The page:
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Uncertainty over latest tax revenue numbers

Uncertainty over latest tax revenue numbers

by
Idaho Freedom Foundation staff
March 2, 2010
Idaho Freedom Foundation staff
Author Image
March 2, 2010

A leading Idaho lawmaker on budget issues said Tuesday he hasn’t seen any new tax revenue numbers after the top House representative on education said he’s heard it is $10 million below expectations.  Meanwhile, the economist who puts together the tax projections and collections report said looking at the raw numbers doesn’t tell you all you need to know about the Idaho’s financial situation.

Rep. Bob Nonini, R-Coeur D’Alene, the chair of the House Education Committee, told the Associated Press Tuesday that tax revenues could be $10 million under projections, as reported by Fox 12.  But Sen. Dean Cameron, R-Rupert, who co-chairs the Joint Finance-Appropriations Committee (JFAC), which sets the state budget, said he hasn’t seen anything yet.  “We have not received any numbers whatsoever,” Cameron said.  “Normally we would receive them here momentarily, but we haven’t even received preliminary numbers.”  Cameron said he didn’t think another shortfall would affect the budget.  “If we are short, we’ll have to look at the reasons we’re short, but I would say it’s anticipated with what we expected.”  Lawmakers on JFAC  believe they balanced the current state budget, which runs through the end of June, with a revenue projection that is $69 million lower than the state economist Mike Ferguson’s projections.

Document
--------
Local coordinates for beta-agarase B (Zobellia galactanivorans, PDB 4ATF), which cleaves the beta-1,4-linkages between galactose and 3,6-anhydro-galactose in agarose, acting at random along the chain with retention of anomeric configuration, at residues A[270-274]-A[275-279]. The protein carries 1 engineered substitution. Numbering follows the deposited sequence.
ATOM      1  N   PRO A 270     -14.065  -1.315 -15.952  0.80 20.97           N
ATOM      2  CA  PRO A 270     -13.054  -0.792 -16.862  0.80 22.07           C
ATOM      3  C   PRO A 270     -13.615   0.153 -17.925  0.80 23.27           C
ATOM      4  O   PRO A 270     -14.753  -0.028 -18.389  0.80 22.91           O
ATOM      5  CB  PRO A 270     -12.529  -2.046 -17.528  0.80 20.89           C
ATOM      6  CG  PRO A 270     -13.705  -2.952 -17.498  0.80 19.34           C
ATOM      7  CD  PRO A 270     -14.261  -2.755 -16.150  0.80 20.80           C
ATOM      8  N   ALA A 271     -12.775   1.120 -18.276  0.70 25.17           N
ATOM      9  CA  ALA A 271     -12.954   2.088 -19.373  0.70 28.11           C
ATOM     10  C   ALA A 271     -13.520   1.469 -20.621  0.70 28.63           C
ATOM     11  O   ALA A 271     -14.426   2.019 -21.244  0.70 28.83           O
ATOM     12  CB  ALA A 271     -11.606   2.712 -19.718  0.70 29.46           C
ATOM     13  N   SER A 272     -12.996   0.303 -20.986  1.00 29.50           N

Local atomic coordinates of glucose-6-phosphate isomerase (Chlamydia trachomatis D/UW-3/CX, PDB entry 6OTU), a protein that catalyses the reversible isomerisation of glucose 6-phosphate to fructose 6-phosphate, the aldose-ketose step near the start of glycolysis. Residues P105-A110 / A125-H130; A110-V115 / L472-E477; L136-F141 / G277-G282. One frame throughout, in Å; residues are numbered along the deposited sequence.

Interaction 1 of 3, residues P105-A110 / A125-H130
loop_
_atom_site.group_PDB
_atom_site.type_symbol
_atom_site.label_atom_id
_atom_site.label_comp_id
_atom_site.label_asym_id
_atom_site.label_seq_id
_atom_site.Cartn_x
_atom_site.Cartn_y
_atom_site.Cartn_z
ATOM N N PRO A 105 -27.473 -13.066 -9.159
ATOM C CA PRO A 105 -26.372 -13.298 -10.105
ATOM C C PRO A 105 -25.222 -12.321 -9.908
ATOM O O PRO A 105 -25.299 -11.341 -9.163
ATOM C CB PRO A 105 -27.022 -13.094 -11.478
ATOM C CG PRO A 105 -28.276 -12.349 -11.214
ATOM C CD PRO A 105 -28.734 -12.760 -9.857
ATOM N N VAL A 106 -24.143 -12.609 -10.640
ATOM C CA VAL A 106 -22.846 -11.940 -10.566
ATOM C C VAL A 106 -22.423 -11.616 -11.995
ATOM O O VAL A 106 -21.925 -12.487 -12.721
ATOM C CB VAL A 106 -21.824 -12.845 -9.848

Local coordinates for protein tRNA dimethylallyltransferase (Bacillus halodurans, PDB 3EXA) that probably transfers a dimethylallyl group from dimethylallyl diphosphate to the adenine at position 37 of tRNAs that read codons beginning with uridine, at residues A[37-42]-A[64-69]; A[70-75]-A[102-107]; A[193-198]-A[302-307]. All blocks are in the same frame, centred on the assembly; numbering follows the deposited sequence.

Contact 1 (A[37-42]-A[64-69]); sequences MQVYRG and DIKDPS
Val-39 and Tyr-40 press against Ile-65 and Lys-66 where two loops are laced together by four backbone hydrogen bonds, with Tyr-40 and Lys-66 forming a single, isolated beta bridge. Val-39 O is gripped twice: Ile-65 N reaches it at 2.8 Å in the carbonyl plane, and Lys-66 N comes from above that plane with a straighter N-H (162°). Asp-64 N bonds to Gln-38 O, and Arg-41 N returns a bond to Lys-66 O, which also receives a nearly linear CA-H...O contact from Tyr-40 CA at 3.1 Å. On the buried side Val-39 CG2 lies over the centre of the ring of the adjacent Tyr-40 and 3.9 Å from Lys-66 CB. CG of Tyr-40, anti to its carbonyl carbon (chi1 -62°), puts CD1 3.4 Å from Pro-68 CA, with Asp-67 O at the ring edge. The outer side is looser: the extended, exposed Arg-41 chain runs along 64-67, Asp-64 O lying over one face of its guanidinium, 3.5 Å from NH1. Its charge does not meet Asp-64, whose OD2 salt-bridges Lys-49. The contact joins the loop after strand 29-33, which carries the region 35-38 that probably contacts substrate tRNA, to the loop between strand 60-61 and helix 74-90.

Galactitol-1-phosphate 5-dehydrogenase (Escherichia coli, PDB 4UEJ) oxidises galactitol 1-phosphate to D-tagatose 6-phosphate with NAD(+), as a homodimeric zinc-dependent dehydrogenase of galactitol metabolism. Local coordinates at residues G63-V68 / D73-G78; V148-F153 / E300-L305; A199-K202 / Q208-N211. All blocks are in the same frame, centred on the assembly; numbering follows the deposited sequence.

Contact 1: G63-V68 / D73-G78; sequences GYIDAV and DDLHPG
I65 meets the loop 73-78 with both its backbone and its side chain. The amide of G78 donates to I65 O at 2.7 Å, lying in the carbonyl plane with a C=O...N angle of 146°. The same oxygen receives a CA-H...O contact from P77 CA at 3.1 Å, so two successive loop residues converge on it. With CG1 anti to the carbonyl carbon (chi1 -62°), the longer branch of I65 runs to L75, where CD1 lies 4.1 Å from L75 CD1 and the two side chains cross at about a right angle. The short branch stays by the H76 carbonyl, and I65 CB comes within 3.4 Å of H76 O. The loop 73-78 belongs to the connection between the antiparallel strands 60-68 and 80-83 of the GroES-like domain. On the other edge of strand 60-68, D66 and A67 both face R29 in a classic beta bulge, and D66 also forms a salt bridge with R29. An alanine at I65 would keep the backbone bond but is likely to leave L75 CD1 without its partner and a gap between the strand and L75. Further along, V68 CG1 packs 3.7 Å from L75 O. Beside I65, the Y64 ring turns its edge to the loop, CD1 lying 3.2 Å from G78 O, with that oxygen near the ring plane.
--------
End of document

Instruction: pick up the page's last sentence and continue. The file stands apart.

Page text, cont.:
Ferguson, who works for Gov. Butch Otter's Department of Financial Management, had no comment about Nonini’s statement, but said the numbers only tell part of the story.  “The raw numbers are being taken on their face as being somehow pertinent and relevant, and that’s a problem,” Ferguson told IdahoReporter.com.  “They don’t function without analysis.  They’re not meant to be used in raw form.”  He said he offered some context in the monthly Idaho Outlook newsletter, but that message is being lost by some.  “What’s happening now is raw numbers are going out and everybody’s waving them around and that becomes the basis of important decisions.”  He added that his tax revenue projections are based on mechanical averages that look at past years, but haven’t taken into account a downward trend of income tax filings at the end of the year, which has in part led to the shortfalls in December and January.

Ferguson said April could be a crucial month for Idaho tax revenues.  That’s when the state gets most of its income tax filings.  “April could still be a big swing one way or the other,” he said.  That phenomenon is called the “April Surprise.”  Ferguson said Idaho has a larger April Surprise, because it doesn’t require estimated payments from businesses and investors throughout the year.  Other states have quarterly payments.

Read IdahoReporter.com's story on Ferguson's January tax revenue report here.

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